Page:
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China slaps sanctions on US companies over weapons sales to Taiwan

China imposes sanctions on US companies over weapons sales to Taiwan. (File photo by Reuters)

China has announced sanctions against three US military companies over arms sales to the self-ruled island of Taiwan.

According to China’s commerce ministry, the firms that will be added to Beijing’s list of “unreliable entities” are General Atomics Aeronautical Systems, General Dynamics Land Systems, and Boeing Defense, Space & Security.

“They will be barred from engaging in China-related import or export activities, and are forbidden to make new investments in China,” the state-run Xinhua news agency reported.

“Senior executives of the companies are prohibited from entering China, while their work permits will be revoked,” it added.

Last month, Washington approved a huge military aid package for Taipei, prompting a warning from Beijing, which said the package would increase the “risk of conflict” along the strait.

China’s announcement came as Lai Ching-te, whom Beijing has branded as a “dangerous separatist” that will bring “war and decline” to Taipei, was sworn in on Monday as the island’s president.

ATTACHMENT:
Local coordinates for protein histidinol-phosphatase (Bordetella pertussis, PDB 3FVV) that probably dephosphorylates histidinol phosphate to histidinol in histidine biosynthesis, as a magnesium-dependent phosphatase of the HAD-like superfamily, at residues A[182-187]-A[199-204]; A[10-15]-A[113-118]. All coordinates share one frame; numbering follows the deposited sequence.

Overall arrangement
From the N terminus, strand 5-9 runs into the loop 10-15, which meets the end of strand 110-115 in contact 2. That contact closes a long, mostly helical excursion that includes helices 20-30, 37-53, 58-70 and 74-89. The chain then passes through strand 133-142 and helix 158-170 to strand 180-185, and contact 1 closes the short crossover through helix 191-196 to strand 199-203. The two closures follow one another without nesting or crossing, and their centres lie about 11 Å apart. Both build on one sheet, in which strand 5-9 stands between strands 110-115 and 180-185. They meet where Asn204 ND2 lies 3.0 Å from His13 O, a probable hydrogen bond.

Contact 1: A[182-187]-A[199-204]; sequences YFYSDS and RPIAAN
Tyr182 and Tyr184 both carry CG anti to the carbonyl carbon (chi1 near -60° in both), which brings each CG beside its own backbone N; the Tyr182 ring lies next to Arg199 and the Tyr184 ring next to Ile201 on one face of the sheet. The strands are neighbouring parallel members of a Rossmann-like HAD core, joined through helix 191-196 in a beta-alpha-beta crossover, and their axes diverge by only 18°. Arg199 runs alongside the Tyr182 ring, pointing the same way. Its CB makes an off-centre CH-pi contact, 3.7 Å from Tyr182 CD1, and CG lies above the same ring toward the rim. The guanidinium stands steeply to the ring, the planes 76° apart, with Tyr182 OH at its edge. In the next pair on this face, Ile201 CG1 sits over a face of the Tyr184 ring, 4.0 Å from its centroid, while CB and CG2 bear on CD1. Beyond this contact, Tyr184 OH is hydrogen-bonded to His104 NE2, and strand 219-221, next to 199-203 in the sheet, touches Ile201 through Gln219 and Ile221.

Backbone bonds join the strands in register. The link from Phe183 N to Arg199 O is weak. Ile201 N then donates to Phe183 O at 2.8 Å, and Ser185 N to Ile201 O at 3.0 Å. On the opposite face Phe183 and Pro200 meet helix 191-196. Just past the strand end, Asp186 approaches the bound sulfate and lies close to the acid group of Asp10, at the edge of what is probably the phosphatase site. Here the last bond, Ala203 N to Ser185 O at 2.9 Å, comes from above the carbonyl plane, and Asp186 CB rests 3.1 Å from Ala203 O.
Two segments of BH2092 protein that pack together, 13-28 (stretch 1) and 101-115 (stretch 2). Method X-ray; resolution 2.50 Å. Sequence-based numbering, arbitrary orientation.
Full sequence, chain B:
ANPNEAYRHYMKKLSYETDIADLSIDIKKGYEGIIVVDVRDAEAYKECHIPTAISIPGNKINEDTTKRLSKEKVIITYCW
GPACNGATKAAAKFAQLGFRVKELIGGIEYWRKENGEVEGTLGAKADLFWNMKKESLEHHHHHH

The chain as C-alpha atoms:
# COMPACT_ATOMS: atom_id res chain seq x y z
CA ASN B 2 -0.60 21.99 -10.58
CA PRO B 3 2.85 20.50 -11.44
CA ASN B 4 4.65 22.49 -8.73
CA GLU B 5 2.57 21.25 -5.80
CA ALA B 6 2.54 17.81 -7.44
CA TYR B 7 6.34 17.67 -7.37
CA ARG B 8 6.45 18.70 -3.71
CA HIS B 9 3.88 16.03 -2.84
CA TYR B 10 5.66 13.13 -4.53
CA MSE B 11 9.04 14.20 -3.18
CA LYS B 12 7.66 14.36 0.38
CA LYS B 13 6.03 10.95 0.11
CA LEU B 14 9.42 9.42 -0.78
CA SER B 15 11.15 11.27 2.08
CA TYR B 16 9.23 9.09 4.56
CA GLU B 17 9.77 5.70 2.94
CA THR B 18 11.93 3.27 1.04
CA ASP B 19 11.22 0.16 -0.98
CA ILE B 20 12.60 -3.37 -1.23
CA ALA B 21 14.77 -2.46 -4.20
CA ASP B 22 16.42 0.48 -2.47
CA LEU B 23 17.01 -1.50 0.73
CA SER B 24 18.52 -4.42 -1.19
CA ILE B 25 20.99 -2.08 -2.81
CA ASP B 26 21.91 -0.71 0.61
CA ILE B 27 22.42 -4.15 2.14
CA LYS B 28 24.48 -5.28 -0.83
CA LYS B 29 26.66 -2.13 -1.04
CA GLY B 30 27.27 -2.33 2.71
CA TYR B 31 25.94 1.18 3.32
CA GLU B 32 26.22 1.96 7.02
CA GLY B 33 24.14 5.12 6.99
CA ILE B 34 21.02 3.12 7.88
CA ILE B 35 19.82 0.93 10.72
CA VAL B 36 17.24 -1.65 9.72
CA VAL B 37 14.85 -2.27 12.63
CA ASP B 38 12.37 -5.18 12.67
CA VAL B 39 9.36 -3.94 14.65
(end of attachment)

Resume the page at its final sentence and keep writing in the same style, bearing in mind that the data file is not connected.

China has sovereignty over Taiwan, and under the “One China” policy, almost all world countries recognize that sovereignty. According to the principle, the Chinese Taipei is subject to Chinese sovereignty and Beijing is the sole representative of all China.

Beijing also prohibits its own diplomatic partners from having formal ties with Taiwan, which has legal diplomatic relations with only 13 countries, mostly small US client states in Central America, the Caribbean, and the Pacific.

The Chinese government strongly opposes other countries pursuing official and diplomatic ties with the Chinese Taipei and has consistently warned the US and other states against engaging with the self-proclaimed government in Taipei.

Washington has no formal diplomatic relations with Taipei but remains the island’s largest weapons supplier, generating increasing tensions with Beijing over trade and a host of other issues.

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